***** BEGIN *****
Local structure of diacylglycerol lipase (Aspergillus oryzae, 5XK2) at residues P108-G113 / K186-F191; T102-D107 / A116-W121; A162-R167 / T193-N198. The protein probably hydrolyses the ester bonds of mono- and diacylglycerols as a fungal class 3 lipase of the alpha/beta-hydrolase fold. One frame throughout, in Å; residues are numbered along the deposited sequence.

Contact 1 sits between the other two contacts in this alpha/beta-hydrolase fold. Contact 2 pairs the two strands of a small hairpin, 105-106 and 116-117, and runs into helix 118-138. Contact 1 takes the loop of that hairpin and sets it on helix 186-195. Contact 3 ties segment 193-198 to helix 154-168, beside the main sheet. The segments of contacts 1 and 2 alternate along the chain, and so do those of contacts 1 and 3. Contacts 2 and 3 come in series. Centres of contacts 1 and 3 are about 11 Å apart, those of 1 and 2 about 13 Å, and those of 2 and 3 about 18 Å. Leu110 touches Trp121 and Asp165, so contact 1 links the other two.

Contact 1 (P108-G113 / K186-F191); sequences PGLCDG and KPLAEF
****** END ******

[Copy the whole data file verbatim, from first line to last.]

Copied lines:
Local structure of diacylglycerol lipase (Aspergillus oryzae, 5XK2) at residues P108-G113 / K186-F191; T102-D107 / A116-W121; A162-R167 / T193-N198. The protein probably hydrolyses the ester bonds of mono- and diacylglycerols as a fungal class 3 lipase of the alpha/beta-hydrolase fold. One frame throughout, in Å; residues are numbered along the deposited sequence.

Contact 1 sits between the other two contacts in this alpha/beta-hydrolase fold. Contact 2 pairs the two strands of a small hairpin, 105-106 and 116-117, and runs into helix 118-138. Contact 1 takes the loop of that hairpin and sets it on helix 186-195. Contact 3 ties segment 193-198 to helix 154-168, beside the main sheet. The segments of contacts 1 and 2 alternate along the chain, and so do those of contacts 1 and 3. Contacts 2 and 3 come in series. Centres of contacts 1 and 3 are about 11 Å apart, those of 1 and 2 about 13 Å, and those of 2 and 3 about 18 Å. Leu110 touches Trp121 and Asp165, so contact 1 links the other two.

Contact 1 (P108-G113 / K186-F191); sequences PGLCDG and KPLAEF